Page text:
The Urban Gentleman

Newspaper drawing of one of the 1858 Brooklyn vs New York all-star games

Newspaper drawing of one of the 1858 Brooklyn vs New York all-star games

Folkert Rapelje Boerum was born in Brooklyn 26 October 1829. He was the eldest son of one of the most prominent old families of Brooklyn. The Rapelje’s went back to when New York was New Netherland. One of his ancestors was a member of the governing counsel of the Dutch colony. The Boerum’s came only slightly later, one family member serving the First Continental Congress of 1775. Their home was a big house set on a big lot. They were originally farmers, but by Folkert Boerum’s time the family was established as a “leading family” of Brooklyn. He is described in A History of Long Island From its Earliest Settlement to the Present Time (the “Present Time” being 1905) as “one of the best and most highly regarded citizens” of the borough. The work also uses words like “public-spirited” and “trusted” to describe him. He helped maintain the Bushwick and East Brooklyn Dispensary, The Good Samaritan Society, and the Association for Improving the Condition of the Poor, among other charitable work. He died 13 November 1903 and is buried in Brooklyn’s Greenwood Cemetery. He is, unquestionably, the very definition of a mid-to late 19th Century American urban gentleman. I guess it’s fair to say he did have one vice. He was also a ballplayer.

When we first run across Boerum in connection with baseball, he’s the catcher and three hitter for the Harmony, one of the older Brooklyn teams. They weren’t all that good, but they did have a handful of quality players. Boerum was one of them. William Babcock, the man who ran the Atlantic, Brooklyn’s premier team, lured Boerum away from the Harmony where he became the team’s starting catcher. He remained there into 1858. He appears as the catcher in one of the 1858 “all-star” games held between Brooklyn’s best and New York City’s best (Brooklyn was an independent city in 1858). By 1859 he’d moved to third base where he was considered one of the finest third sackers of his day. He remained at third until 1861 when he retired from the game. I’m not sure why. I can find no evidence that he joined the Union Army after Fort Sumter. During 1858-1860 he served as club vice president.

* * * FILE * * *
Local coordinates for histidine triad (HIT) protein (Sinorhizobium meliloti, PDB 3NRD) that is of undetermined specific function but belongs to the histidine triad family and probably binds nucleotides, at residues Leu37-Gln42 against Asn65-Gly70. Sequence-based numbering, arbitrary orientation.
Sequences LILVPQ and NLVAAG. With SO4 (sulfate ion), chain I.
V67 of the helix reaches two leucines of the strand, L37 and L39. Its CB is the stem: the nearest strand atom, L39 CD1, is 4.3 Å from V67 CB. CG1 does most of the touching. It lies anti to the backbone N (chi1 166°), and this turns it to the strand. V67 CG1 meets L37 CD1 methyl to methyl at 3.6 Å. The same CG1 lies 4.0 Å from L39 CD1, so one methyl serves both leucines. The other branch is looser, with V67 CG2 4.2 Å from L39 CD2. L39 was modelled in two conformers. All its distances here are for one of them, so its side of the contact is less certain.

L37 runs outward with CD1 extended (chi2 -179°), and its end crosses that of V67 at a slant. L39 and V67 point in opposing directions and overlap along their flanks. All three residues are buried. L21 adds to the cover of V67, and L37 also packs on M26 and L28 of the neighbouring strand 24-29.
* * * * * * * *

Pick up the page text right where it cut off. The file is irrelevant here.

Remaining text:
Boerum is an extremely good example of an early baseball player. It was a world of amateurism and only men with a certain amount of leisure time could afford to take off time to play ball. Working stiffs simply couldn’t afford to lose the pay. Most of the early players were wealthy farmers or insurance men or doctors or some sort of other professional who received (for the time) a good paycheck and had free time to pursue the game in “gentlemen” clubs. That defines Boerum and most of his teammates and opponents. With the arrival of professionals like Jim Creighton (who played for the Excelsiors against Boerum) the game changed and we lost the Boerum’s of the game.


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6 Responses to “The Urban Gentleman”

  1. William Miller Says:

    Which raises the question, wouldn’t you like the see the owners of today’s MLB teams actually go down on the field and play the game, like the gentlemen of old? Watching Fred Wilpon run down a fly ball would be hilarious, I’d guess.

  2. steve Says:

    Interesting post. I get a different account on early baseball in America. It comes from Henry Chadwick who was incidentally buried in Greenwood Cemetery-Brooklyn. I paraphrase with maybe glaring errors.

    He describes a strange and rowdy gang of thugs; maybe beer on their breath, over yonder-on the other side of the cricket field. Chadwick walks over; maybe intrigued by the rebellious spirit and the rough housing and the total lack of proper manners that is maybe both a blessing and a curse to cricket. Chadwick likes the newness.

    • verdun2 Says:

      I’m certain both types existed. Boerum represents one aspect of early baseball, a ball that can be played on weekdays and at various times during the day. I would never argue with Chadwick about who played ball in his era.

  3. glenrussellslater Says:

    Boerum. Well, now I know what Boerum Hall, a section of Brooklyn is. I just moved from Queens to Brooklyn about two and a half weeks ago, but I live in what would be called the Midwood section of Brooklyn, near Kings Highway, with surrounded by Coney Island Avenue and Ocean Avenue to the east and the west, and Avenue O and Avenue P and Kings Highway to the north and south. Boerum Hill is way north of where I live, and includes Schermerhorn Street, which no one knows how to pronounce, including me.


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